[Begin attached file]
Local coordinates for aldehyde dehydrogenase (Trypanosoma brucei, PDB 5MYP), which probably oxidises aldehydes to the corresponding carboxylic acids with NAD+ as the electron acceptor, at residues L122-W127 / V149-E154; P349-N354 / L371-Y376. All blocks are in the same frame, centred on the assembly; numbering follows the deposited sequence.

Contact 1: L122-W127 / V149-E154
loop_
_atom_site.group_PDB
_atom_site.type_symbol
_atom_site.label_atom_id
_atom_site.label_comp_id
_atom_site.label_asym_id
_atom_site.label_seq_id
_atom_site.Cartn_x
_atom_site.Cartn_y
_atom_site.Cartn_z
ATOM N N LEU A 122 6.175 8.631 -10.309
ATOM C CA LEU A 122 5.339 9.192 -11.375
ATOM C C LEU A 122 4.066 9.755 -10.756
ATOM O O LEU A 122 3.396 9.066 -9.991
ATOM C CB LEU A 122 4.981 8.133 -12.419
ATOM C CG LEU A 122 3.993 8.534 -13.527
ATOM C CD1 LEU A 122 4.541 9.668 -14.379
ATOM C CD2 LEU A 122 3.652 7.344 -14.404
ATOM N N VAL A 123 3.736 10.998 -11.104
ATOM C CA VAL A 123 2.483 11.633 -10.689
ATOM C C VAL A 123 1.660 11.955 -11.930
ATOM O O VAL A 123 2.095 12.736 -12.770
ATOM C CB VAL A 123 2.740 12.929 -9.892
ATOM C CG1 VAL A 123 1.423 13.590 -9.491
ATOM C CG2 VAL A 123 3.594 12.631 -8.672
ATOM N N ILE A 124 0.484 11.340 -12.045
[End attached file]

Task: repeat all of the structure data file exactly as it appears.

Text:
Local coordinates for aldehyde dehydrogenase (Trypanosoma brucei, PDB 5MYP), which probably oxidises aldehydes to the corresponding carboxylic acids with NAD+ as the electron acceptor, at residues L122-W127 / V149-E154; P349-N354 / L371-Y376. All blocks are in the same frame, centred on the assembly; numbering follows the deposited sequence.

Contact 1: L122-W127 / V149-E154
loop_
_atom_site.group_PDB
_atom_site.type_symbol
_atom_site.label_atom_id
_atom_site.label_comp_id
_atom_site.label_asym_id
_atom_site.label_seq_id
_atom_site.Cartn_x
_atom_site.Cartn_y
_atom_site.Cartn_z
ATOM N N LEU A 122 6.175 8.631 -10.309
ATOM C CA LEU A 122 5.339 9.192 -11.375
ATOM C C LEU A 122 4.066 9.755 -10.756
ATOM O O LEU A 122 3.396 9.066 -9.991
ATOM C CB LEU A 122 4.981 8.133 -12.419
ATOM C CG LEU A 122 3.993 8.534 -13.527
ATOM C CD1 LEU A 122 4.541 9.668 -14.379
ATOM C CD2 LEU A 122 3.652 7.344 -14.404
ATOM N N VAL A 123 3.736 10.998 -11.104
ATOM C CA VAL A 123 2.483 11.633 -10.689
ATOM C C VAL A 123 1.660 11.955 -11.930
ATOM O O VAL A 123 2.095 12.736 -12.770
ATOM C CB VAL A 123 2.740 12.929 -9.892
ATOM C CG1 VAL A 123 1.423 13.590 -9.491
ATOM C CG2 VAL A 123 3.594 12.631 -8.672
ATOM N N ILE A 124 0.484 11.340 -12.045